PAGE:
K. Danielle Edwards: I have coworkers and even a relative who have likely lost their homes. Most Tennesseans, as this article outlines, do not have flood insurance. As a result, most of us will be denied by our insurance companies for not having coverage we were either prohibited from purchasing (if one does not live in an official flood plain) or were told we did not need.
Lydia Howell: Ultimately, what is most important about Barack Obama may not be that he is an African-American president but, that — like Bill Clinton before him — he is a Corporate Democrat, who offers no real alternatives to Big Business As Usual and Endless Wars for Empire — (just like the Republicans
Paul Hogarth: President Obama has been justifiably slammed for not pushing hard enough for a public option, but the truth may be even worse than that. We know the White House cut a deal with hospitals and insurance companies last July on prescription drugs – but as a New York Times reporter said this week, they also killed the public option. And given the public option’s inexplicable fate, I have to believe the story.
Dr. Margaret Flowers: I was overjoyed to hear you say in your State of the Union address on Wednesday night: “But if anyone from either party has a better approach that will bring down premiums, bring down the deficit, cover the uninsured, strengthen Medicare for seniors, and stop insurance company abuses, let me know.” My colleagues, fellow health advocates and I have been trying to meet with you for over a year now because we have an approach which will meet all of your goals and more.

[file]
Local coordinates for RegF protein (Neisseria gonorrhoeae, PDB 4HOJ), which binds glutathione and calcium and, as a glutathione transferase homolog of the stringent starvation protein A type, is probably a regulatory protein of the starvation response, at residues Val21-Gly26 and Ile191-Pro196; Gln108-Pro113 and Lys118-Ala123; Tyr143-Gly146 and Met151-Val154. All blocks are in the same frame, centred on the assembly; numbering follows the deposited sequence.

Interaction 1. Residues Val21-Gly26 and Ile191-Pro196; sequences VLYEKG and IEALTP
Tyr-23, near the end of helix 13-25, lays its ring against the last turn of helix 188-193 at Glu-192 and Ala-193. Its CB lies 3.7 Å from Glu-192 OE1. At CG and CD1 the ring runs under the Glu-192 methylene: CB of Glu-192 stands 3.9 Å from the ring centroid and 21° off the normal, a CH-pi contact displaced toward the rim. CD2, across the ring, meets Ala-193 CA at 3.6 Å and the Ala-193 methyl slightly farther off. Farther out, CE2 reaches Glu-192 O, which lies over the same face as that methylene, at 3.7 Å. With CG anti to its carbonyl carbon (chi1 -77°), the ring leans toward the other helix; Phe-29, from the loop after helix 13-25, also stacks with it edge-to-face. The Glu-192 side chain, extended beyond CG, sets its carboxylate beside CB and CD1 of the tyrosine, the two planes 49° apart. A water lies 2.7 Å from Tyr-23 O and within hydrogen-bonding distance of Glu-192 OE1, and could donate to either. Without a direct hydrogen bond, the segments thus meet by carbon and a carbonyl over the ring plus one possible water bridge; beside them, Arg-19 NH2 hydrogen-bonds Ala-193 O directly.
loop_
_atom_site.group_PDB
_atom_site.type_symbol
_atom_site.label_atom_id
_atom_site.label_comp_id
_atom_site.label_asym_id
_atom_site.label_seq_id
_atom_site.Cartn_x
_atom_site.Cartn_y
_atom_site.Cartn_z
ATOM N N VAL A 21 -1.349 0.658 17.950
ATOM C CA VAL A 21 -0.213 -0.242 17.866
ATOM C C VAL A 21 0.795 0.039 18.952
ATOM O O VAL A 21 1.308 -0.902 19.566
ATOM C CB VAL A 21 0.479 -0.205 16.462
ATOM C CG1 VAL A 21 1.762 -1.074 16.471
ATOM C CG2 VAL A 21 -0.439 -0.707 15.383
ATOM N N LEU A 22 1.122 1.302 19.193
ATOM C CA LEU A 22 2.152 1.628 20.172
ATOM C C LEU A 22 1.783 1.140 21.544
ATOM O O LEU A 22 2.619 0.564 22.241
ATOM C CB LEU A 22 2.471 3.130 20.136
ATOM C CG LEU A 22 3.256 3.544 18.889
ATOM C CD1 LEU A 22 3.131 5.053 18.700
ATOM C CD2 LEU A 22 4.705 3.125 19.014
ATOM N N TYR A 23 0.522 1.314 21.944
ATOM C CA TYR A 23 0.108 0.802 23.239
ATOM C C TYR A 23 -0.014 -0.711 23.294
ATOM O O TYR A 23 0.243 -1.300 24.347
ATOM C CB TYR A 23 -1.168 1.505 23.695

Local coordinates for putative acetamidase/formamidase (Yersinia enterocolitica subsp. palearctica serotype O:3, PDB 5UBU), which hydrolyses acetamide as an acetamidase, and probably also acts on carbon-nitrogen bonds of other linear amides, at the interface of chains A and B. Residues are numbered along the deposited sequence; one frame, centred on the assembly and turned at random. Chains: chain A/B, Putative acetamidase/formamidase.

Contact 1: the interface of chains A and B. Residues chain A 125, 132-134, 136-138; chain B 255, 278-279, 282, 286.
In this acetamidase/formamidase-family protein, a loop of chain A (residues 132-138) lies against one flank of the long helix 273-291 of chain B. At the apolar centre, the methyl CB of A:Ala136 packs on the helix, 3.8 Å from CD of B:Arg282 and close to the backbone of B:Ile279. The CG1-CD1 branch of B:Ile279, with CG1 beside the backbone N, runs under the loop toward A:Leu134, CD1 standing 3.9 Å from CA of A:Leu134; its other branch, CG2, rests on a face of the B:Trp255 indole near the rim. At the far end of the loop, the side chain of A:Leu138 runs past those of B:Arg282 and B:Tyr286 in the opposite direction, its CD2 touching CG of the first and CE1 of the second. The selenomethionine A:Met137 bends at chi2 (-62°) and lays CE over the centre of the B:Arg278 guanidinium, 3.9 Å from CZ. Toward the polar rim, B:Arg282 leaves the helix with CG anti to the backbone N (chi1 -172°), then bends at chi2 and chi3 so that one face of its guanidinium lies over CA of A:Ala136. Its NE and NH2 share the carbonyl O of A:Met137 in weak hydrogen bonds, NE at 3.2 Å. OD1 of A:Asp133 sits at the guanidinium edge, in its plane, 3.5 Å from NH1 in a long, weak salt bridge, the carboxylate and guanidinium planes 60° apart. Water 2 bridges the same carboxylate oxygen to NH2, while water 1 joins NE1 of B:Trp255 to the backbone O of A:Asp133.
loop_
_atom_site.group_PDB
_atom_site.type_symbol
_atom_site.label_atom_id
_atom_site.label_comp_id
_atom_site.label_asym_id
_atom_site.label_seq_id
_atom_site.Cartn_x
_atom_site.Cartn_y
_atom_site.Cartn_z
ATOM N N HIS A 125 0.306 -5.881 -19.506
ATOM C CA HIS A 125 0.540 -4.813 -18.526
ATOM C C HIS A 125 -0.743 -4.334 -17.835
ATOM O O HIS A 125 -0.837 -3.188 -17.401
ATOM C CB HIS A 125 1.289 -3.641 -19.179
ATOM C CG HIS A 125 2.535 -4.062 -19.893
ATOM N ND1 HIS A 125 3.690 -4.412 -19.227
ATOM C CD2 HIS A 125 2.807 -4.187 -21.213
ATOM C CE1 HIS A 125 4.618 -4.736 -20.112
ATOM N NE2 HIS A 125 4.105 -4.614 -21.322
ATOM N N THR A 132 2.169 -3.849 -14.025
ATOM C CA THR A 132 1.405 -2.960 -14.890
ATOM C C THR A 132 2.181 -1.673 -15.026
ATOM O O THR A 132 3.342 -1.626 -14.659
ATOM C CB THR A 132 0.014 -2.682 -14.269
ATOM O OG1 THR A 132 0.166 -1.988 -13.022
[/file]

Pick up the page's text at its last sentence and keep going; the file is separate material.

Craig Williams: An old Teamster organizer once told me “you pay peanuts, you get monkeys.” It’s also an insult to working people and the tradition of organizing.
In his 2006 primary fight against Ned Lamont, No No Joe told the voters he was all for universal health care for all Americans and they needed him in office to push it through. (He must have meant ‘push it through the exit door.’)
Brad Parker: If our former Chair of the CDP was correct, that the Democratic Party is a business, then it follows that it is also just another in the current line of American businesses that can’t or won’t Stand & Deliver on its Goods & Services
I don’t recall how or when single-payer was taken “off the table” – except that Senator Max Baucus said it was. Without single payer, progressives focused on the public option – which although a compromise, could have held insurance companies accountable. Everyone knew it was tough and compromise would happen, but we were supposed to be part of that decision.
As long as the Democratic leadership insists on being directed by the supposed wisdom of this advice, they will continue down their present path to an electoral train wreck next November as bad or worse than the one they suffered in 1994, when they played their cards the same way.
Without some mechanism forcing private insurers to compete, we’re going to end up with a national health care system that’s controlled by a handful of very large corporations accountable neither to American voters nor to the market.
The American people who voted for “change” did not merely seek a return to the Nineties – or else they would have nominated Hillary Clinton. Obama stood to become the most progressive President in over 40 years, and yet his Administration has little to show for it.
Isn’t it w-a-y past time for the president, Nancy Pelosi and Harry Reid to call out Democrat opponents for what they are: Lying shills who are in the pocket of insurance companies, and who have no regard for the problems of their constituents.
The US used to lecture us in Europe about just about everything, but what does America have to teach now? Maybe America should learn something from Europe.